A race to hear Russian ban cases

CAS to complete hearing of four swimmers, more appeals could follow

The international sports tribunal raced late yesterday to decide on appeals by Russian athletes against their ban from the Rio Olympics with the opening ceremony just four days away.

Swimmer Yulia Efimova (above) and wrestler Viktor Lebidev registered appeals at the Court of Arbitration for Sport (CAS) taking the total number of Russian challenges to International Olympic Committee (IOC) sanctions to four, with more possible.

Cases involving swimmers Vladimir Morozov and Nikita Lobintsev, who won medals at the 2008 Beijing and 2012 London Games, were to be completed yesterday when the hearing of Efimova, who took bronze in the 200m breaststroke in London, was to start.

Seven Russian swimmers were banned from Rio by international swimming body Fina after the IOC ordered sporting federations to exclude any Russian competitors implicated in an investigation into the country's doping scandals by Canadian lawyer Richard McLaren.

McLaren's report for the World Anti-Doping Agency (Wada) said there was a state-organised doping scheme in Russia, with the secret service helping the sports ministry to manipulate samples.

At least 117 of the 387 competitors Russia had wanted to send to Rio have been excluded.

In parallel, there have been recriminations over who is to blame for the huge doping controversy revealed in a German television documentary in 2014 and now casting a shadow over the Rio Games.

IOC president Thomas Bach rejected suggestions at a press conference that the chaos represented a "huge failure" for the IOC.

"The IOC is not responsible for the timing of the McLaren report," he said in a veiled attack on Wada.


"The IOC is not responsible for the fact that different information, which was offered to Wada already a couple of years ago, was not followed up."

Russian anti-doping agency whistleblower Vitaly Stepanov says he first began passing information to Wada in 2010.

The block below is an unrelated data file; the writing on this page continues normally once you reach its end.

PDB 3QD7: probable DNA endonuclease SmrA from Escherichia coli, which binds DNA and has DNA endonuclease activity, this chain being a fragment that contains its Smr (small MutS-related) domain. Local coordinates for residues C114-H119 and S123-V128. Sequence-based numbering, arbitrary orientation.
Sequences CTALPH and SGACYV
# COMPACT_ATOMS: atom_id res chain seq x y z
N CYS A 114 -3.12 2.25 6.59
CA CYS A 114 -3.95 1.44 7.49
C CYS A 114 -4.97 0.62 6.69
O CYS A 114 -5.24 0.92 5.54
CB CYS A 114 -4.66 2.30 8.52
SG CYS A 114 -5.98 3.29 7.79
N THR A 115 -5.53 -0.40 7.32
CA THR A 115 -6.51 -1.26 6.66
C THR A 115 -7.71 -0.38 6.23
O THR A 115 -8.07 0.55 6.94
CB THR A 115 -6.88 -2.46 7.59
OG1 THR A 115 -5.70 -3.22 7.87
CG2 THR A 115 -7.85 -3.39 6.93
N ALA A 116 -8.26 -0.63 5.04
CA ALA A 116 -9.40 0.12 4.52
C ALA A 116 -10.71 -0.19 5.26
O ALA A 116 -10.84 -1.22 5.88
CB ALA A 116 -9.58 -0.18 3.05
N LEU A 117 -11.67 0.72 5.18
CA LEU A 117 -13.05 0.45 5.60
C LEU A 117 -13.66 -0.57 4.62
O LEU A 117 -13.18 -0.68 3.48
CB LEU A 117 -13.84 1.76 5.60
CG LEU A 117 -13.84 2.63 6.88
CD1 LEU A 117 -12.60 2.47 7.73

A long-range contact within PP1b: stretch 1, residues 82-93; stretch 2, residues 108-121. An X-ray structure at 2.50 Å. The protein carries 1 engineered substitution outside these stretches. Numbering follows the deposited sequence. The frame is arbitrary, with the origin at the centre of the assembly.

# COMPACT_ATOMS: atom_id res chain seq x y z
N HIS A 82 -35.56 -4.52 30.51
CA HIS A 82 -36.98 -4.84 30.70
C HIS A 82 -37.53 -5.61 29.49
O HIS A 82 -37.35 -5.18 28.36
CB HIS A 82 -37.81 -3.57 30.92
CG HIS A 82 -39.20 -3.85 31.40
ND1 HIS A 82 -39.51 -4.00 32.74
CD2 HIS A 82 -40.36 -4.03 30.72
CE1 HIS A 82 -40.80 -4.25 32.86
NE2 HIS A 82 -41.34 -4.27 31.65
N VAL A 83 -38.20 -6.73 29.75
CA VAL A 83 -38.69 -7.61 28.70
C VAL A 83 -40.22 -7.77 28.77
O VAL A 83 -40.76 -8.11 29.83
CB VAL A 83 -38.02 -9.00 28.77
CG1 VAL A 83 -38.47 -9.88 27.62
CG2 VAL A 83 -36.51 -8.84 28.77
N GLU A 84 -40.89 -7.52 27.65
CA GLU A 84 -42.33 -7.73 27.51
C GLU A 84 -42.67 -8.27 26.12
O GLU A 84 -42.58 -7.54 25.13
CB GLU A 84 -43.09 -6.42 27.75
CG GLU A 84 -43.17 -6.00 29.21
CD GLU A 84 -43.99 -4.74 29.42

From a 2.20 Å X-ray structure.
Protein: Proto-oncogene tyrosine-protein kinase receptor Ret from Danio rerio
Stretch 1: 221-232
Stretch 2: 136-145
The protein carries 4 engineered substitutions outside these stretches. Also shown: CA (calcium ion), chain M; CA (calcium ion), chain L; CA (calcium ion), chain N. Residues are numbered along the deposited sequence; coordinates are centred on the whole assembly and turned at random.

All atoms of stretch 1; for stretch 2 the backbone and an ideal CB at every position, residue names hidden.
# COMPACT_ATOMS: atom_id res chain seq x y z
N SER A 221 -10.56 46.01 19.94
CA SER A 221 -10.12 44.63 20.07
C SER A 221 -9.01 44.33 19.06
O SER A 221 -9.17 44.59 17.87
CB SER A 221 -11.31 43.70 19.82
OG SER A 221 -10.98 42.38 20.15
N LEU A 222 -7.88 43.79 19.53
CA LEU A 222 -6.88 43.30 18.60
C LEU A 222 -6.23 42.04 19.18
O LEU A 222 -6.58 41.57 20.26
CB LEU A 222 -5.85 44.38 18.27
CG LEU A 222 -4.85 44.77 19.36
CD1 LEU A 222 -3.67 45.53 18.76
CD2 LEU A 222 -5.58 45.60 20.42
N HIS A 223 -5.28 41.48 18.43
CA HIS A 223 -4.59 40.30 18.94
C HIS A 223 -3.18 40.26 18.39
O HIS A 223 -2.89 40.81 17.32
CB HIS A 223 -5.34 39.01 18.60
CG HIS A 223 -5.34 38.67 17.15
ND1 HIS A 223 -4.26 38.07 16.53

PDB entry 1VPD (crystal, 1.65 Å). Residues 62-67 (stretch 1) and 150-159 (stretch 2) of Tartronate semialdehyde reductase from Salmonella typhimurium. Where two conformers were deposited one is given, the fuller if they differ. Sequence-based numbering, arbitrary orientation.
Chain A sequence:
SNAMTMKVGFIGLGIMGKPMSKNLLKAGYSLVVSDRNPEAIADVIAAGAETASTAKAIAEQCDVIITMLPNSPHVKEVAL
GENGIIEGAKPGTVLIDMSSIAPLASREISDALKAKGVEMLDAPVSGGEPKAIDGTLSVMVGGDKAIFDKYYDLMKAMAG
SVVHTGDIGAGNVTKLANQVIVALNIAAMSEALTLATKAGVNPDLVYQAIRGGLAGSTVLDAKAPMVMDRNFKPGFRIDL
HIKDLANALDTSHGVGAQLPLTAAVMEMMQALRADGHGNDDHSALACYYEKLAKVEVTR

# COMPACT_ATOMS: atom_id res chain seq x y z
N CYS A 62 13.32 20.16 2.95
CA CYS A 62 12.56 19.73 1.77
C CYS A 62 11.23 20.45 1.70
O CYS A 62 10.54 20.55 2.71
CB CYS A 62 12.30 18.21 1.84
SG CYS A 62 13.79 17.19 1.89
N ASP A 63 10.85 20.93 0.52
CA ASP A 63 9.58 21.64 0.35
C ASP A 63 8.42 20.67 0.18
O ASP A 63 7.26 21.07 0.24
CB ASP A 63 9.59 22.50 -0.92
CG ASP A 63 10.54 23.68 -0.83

Wada has said it did not have the power to act on the information and insisted that its priority was to protect Stepanov and his wife Yulia Stepanova, who are now in hiding in the United States.

Bach said the IOC was not responsible for the accreditation or supervision of anti-doping laboratories in Russia.

"So, therefore, the IOC cannot be made responsible neither for the timing nor for the reasons of these incidents we have to face now and which we are addressing and have to address just a couple of days before the Olympic Games," Bach said.

But he insisted the doping scandal would not taint Rio.

"I don't think this event will be damaging. I trust people will realise the difficult situation we are in. We did our best to address the situation in a way to protect clean athletes."

Three IOC executive members have been named to make a final decision on which Russian athletes will compete in Rio once the individual federations have made their lists.

The IOC said the Russian team will be finalised before Friday's opening ceremony at the Rio Olympic stadium.

Meanwhile, Russian sports minister Vitaly Mutko said yesterday that international sport will be heading on the "road to nowhere" unless doping sanctions are applied in the same way to all countries.

"The (anti-doping) system needs to be equally integrated and a unique system in all countries of the world," Mutko told Russian media.

"If we can achieve this, then the fight against doping will have some kind of final effect.

"If the system will work one way in a given country, and we will have to fulfil others' requirements, then that's a road to nowhere."

- Wire Services.

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